Updated: February 18, 2021 9:55:09 pm
The Bombay High Court Wednesday granted three-week transit anticipatory bail to advocate and activist Nikita Jacob, against whom a non-bailable warrant was issued in Delhi in the Greta Thunberg toolkit case.
Ordering bail for Jacob on a Rs 25,000 personal bond and sureties, in the case registered by the Delhi Police Special Cell, the Bench noted, “This protection is granted for a period of three weeks from today (Wednesday) to enable the applicant to approach the competent court for seeking appropriate relief.”
On Tuesday, the Aurangabad Bench of the High Court had granted 10-day transit pre-arrest bail to activist Shantanu Muluk, against whom a warrant has been issued in Delhi in the same case.
Issuing the non-bailable warrants against Jacob and Muluk, who are associated with the UK-based NGO Extinction Rebellion, the Delhi Police had accused them of creating the toolkit on the farmers’ protest that had been tweeted by Thunberg.
Referring to Desai’s submissions about the recording of her statement by the Delhi Police and seizure of her mobile and laptop said, the Bombay High Court said Wednesday that this indicated that “the applicant has made herself available”.
“The apprehension (of Jacob, regarding arrest) is fortified by the fact that (the) non-bailable warrant was issued in Delhi thereafter,” the court said in its order. Referring to past judgments by the Supreme Court and various High Courts, it said, “In light of them, protection can be granted to applicant for temporary period.”
Representing the Delhi Police’s Cyber Cell unit, advocate Hiten Venegaonkar challenged Jacob’s plea and submitted that the offence had been registered in Delhi, and there was no cause for action in the jurisdiction of the Bombay High Court to grant anticipatory bail under Section 438 of the CrPC.
Noting that Jacob had been booked under IPC Sections 124(A) for sedition, 153(A) for promoting enmity between groups, and 120(B) for criminal conspiracy, the Delhi Police referred to past judgments such as in the 2013 Sandeep Lohariya case by the Supreme Court, which had questioned the concept of transit pre-arrest bail.
The Delhi Police also submitted that while, on February 11, when it had recovered some material from Jacob’s residence, she was present and had recorded her statement, she had gone missing thereafter. “We investigated and interrogated her. After sunset, we could not have further interrogated her,” Venegaonkar said, adding that when they turned up the next day, she was “absconding”.
Appearing for Jacob, senior counsel Mihir Desai said his client, having practised in the High Court for nearly six-seven years, apprehended arrest and had therefore filed for transitory bail on February 12.
The plea was maintainable as ‘territorial jurisdiction’ cannot be a ground while considering transitory pre-arrest bail, Desai said. He also reminded the High Court of its recent order granting three-week transit pre-arrest bail to the makers of the Tandav web series and a creative head of Amazon Prime, to enable them to approach for relief a court in Lucknow where a complaint against them had been lodged.
At the hearing on Tuesday, the single-judge Bench of Justice P D Naik said that while he would not decide on the merits of the case and would pass an order only on maintainability of Jacob’s plea as per the CrPC, “but to understand the nature of the offence a little background is necessary”. In light of this, Justice Naik noted in his order Wednesday, “Since the applicant would be ultimately approaching (the) competent court (which will deal with merits of the case), it would not be appropriate for me to make observations on the merits of the case.”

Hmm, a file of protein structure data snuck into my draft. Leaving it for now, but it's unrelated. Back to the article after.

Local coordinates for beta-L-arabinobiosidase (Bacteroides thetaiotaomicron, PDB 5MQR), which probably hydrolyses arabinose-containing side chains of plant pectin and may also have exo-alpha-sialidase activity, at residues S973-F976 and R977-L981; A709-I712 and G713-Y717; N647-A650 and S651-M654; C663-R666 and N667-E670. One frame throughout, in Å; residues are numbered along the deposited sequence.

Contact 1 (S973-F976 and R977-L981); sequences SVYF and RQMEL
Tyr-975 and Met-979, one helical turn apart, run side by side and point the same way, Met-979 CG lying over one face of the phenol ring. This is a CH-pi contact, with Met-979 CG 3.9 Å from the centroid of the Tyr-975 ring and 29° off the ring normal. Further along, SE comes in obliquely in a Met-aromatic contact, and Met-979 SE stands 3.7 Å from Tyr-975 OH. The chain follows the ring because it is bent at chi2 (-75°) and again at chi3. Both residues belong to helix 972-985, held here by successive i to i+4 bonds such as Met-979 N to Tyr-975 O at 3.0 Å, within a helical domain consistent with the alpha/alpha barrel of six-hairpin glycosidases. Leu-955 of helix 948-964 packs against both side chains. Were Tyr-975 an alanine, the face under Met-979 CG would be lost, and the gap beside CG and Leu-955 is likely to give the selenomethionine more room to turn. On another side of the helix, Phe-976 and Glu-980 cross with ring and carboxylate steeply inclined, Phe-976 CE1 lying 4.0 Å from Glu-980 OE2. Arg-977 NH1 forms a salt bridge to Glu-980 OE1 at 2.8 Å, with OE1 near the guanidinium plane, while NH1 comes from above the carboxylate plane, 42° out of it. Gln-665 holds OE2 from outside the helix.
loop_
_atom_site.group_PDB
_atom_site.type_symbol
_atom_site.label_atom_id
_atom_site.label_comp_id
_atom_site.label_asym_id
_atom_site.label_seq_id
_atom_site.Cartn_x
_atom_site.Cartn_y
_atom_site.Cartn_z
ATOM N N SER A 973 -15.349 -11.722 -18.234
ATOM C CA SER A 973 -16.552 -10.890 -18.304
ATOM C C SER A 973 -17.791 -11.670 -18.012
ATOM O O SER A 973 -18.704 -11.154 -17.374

Desai said that Jacob was a lawyer who supports environmental causes, and had nothing to do with Khalistan (one of the lines of the Delhi Police investigation). Desai also said that the toolkit Jacob was alleged to have created “does not talk about any violence or taking over of Red Fort etc”, and had been prepared only to support farmers.
Desai added that of the nearly 50 persons named in the case, the Delhi Police had alleged one to be Khalistani. “He belongs to some organisation called the Poetic Justice Foundation. And how will one know that the person is Khalistani? It is not a banned organisation under the UAPA,” the counsel said.
Earlier, Jacob’s lawyer told the court, “The applicant has no religious, political or financial motive or agenda for researching, discussing, editing and circulating communication packs/toolkits for raising awareness, let alone to incite violence, riots or/and cause other physical harms.”
Jacob also said trolls and bots were circulating her personal information, including pictures, on social media. And said she had learnt from social media sources that an entity by the name of Legal Rights Observatory appeared to have filed a “false and baseless” complaint with the Delhi Police, seeking to “pin the blame” for the violence in the Capital on January 26 on her, among others.
The Delhi Police argued that Jacob was part of a larger group formed in December to support the farmers’ protest, and that “This toolkit document was created much earlier before the ‘riot’ happened in Delhi, mentioning step by step what action needs to be taken. Authorship lies with Disha Ravi and two others… with affiliations to the Khalistani movement.”
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